My grandfather was a prisoner of war during World War II. He was captured in North Africa in 1943 and taken to O-Flag 64 in Poland. There is a website that archives the prison records. My grandfather's record can be found here. In the history section it describes how the prisoners were marched out of the camp because Soviet troops were drawing near. During the snowy march about 400 men escaped, including my grandfather. He never told me the details of the escape, but I've been told that he and a few friends hid under piles of hay in a barn to elude their captors. Somehow he made his way to Naples, Italy where he boarded a US Navy ship and returned home. There are many nameless people that assisted him on the journey from Poland to Naples, maybe even families like the one described in this book.

While reading the book I often wondered if my grandfather experienced something similar to the soldiers in the story. My grandfather survived because of the bravery of people like this fictional family, those brave enough to risk their own lives to help soldiers to safety. I will never know the people that helped my grandfather, but thanks to stories like this one, they will not be forgotten.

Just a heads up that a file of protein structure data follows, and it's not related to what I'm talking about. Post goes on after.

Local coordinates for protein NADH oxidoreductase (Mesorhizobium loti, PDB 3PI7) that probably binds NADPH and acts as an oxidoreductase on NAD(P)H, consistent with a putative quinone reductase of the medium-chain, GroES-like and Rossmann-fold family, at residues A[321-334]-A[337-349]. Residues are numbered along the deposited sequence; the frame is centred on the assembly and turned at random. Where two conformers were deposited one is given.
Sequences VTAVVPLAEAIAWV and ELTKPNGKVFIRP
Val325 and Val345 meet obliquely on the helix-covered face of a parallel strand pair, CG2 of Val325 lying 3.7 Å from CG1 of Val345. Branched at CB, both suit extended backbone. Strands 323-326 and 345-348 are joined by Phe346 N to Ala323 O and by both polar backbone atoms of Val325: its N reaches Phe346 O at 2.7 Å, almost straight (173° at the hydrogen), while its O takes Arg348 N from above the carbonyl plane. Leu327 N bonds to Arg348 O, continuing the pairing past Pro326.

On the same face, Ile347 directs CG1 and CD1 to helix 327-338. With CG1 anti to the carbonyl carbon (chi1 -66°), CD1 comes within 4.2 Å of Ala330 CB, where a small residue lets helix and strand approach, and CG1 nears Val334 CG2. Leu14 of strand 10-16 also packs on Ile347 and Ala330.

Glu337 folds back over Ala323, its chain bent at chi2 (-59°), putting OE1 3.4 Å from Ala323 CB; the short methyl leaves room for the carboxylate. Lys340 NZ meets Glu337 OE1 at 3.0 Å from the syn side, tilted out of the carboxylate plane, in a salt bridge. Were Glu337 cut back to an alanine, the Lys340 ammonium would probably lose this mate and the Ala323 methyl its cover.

Grandpa passed away last year at the age of 92. He came home from war, married my grandma, had two children, six grandchildren and six great-grandchildren. He worked in the mill and then in the school book depository for Spartanburg County. (Maybe this is where my library skills come from) He was funny, patient, smart and had a green thumb. All around, just a great man.

I thank Shirley Hughes for telling this story and I hope that you find historical fiction novels that you can connect with as we read together this month.

Friday, August 9, 2013

Graphic Novel Twitter Chat Archive

We are well into August and I hope you are enjoying reading mysteries and thrillers. I know that I have enjoyed reading them!

I want to send a special thank you to all of those book boot campers that were able to join our first Twitter chat on graphic novels.